Figure 5 – Five Cheapest and Five Most Expensive Countries, May 2014

Five Cheapest and Five Most Expensive Countries
If you look at where we stand today with world valuations in the chart below, the U.S. is actually above the upper end of the range for expensive countries. This chart could be used to help guide when to allocate more to the U.S. versus the rest of the world. The U.S. was cheap relative to the rest of the world in the early 1980s, which also happened to be the start of the long bull market. The late 1990s saw the U.S. near the top of the range, which preceded the bear market that began in 2000. 
Will the current overvaluation signal another bear or perhaps a time to shift more assets to foreign markets? Time will tell.

Figure 6 – CAPE ratios of expensive, cheap, USA and all countries

CAPE ratios of expensive, cheap, USA and all countries
I examine how to form portfolios of the cheapest countries in a new book, Global Value: How to Spot Bubbles, Avoid Market Crashes, and Earn Big Returns in the Stock Market.
The bad news is the U.S. stocks are expensive, although not in bubble territory.  I expect U.S. stocks to return about 4% per annum for the next 10 years.  The good news is most of the rest of the world is quite cheap. Here are a few actions investors can take to improve the future returns of their equity portfolio:
  1. At a minimum, allocate your portfolio globally reflecting the global market-cap weightings. For a U.S.-based investor, that means allocating 50% of your portfolio abroad.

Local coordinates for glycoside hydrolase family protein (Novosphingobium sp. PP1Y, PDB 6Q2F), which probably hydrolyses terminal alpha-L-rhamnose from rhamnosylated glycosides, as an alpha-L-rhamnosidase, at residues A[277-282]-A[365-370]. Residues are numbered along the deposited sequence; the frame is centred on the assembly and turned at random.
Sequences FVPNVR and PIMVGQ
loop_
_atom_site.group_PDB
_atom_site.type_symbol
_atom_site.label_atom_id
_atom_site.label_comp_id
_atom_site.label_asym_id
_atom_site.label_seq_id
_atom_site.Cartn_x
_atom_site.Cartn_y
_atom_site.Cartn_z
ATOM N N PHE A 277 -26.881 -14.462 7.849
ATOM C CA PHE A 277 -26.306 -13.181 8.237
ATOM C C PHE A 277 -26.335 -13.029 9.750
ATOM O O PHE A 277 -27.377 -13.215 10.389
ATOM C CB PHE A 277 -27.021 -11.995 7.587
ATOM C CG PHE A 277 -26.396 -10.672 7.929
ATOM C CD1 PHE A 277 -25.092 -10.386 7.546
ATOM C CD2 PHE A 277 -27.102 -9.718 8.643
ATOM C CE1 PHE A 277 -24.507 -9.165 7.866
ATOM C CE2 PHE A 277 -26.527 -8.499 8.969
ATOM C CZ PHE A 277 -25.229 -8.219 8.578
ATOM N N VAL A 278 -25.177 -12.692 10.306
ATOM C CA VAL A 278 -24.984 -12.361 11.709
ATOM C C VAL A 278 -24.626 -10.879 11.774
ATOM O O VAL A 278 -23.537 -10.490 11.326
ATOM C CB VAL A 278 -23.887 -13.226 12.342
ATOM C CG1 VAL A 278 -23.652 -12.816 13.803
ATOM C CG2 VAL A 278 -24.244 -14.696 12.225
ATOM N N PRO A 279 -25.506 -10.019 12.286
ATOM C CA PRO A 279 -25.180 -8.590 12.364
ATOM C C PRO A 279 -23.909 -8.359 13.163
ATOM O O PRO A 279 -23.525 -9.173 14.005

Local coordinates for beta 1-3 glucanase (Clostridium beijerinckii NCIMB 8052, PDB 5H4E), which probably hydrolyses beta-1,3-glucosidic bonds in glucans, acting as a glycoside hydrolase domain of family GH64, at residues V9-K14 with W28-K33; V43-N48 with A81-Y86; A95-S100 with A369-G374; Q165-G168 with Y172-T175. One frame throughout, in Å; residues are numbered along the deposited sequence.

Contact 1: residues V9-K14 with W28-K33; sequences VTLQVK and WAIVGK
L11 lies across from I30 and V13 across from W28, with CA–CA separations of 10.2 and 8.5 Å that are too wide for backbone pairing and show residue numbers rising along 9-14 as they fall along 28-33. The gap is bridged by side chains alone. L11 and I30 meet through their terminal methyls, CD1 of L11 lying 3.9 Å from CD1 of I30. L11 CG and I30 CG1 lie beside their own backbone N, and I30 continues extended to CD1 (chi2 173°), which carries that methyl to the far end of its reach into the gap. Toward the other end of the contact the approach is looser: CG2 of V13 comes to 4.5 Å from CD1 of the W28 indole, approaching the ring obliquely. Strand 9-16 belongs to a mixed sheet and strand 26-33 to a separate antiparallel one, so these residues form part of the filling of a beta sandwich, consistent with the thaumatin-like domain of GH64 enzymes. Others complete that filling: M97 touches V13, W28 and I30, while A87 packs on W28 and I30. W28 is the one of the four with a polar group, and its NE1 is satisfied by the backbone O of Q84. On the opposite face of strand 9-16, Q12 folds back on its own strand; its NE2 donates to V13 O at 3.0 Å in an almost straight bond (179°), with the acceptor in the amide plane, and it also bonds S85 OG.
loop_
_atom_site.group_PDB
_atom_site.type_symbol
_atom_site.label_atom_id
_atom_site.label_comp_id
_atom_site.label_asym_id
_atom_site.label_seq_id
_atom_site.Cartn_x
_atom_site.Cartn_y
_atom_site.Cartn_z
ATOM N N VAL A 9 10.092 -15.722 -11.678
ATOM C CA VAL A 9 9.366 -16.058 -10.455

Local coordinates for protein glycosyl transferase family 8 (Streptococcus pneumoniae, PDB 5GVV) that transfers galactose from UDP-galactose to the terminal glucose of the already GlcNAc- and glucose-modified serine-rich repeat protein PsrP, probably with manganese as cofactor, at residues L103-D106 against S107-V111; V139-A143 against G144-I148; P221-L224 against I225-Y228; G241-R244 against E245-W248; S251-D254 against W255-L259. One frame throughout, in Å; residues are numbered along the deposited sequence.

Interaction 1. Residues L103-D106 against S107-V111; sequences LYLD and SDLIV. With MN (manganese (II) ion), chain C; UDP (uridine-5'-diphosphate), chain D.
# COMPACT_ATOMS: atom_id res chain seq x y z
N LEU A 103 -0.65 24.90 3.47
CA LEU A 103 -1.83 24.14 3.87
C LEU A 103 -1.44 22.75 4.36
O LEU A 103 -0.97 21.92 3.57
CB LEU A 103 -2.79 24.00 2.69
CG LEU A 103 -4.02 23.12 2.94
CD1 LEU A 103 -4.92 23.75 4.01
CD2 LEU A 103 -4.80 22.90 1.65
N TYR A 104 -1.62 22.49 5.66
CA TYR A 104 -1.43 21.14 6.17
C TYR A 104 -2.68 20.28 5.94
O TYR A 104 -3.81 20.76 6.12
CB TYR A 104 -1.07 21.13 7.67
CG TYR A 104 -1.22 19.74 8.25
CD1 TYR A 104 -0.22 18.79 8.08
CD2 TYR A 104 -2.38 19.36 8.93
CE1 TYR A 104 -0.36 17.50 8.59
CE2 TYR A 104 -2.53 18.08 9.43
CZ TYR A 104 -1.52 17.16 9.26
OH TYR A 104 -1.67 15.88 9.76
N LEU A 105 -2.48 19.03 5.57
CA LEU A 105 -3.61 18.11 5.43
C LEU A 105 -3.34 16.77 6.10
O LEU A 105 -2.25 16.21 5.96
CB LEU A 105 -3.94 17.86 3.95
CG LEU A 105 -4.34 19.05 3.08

2. To avoid market-cap-concentration risk, consider allocating along the weightings of global GDP. This would mean closer to 80% in foreign stocks.
  3. Ponder a value approach to your equity allocation. Consider overweighting the cheapest countries and avoiding the most expensive ones. Currently, this would mean a low or zero allocation to U.S. stocks. This does not mean simply picking one or two countries, but rather a basket of the cheapest countries – 10 is a reasonable number.
For U.S. investors, how many of your stocks are in the domestic market? Once you account for the fact that the U.S. is one of the more expensive markets around the globe, it could be a good time to rethink your stock allocation. 

Friday, May 30, 2014

Perspective on EM Rally

Emerging markets have been on quite a tear this year.  Just as pretty much everyone gave up on the asset class, the emerging markets ETF (EEM) made a low in December and has rallied by over 16% since.
The question now is whether or not the sector has reversed its multi-year downtrend relative to the United States.  The chart below shows the relative strength of emerging market equities compared to the S&P 500 using the ratio of ETFs EEM (emerging market ETF) and SPY (S&P 500 ETF) as a proxy.  When the line is rising, it indicates that emerging markets are outperforming the S&P 500 and vice versa when the line is falling.  In spite of the big run in emerging markets over the last four months, it barely registers when looking at a two-year chart of the sector's relative strength versus the S&P 500.  Additionally, the recent high in the ratio still has yet to clear the low in the ratio from 2013.  That being said, the downtrend from the late 2012 peak has indeed been broken.  While you should probably wait until the prior low in the ratio from late 2012 is cleared, if the turn for emerging markets is truly here, there is a lot of room for additional upside just to erase the relative weakness from 2013.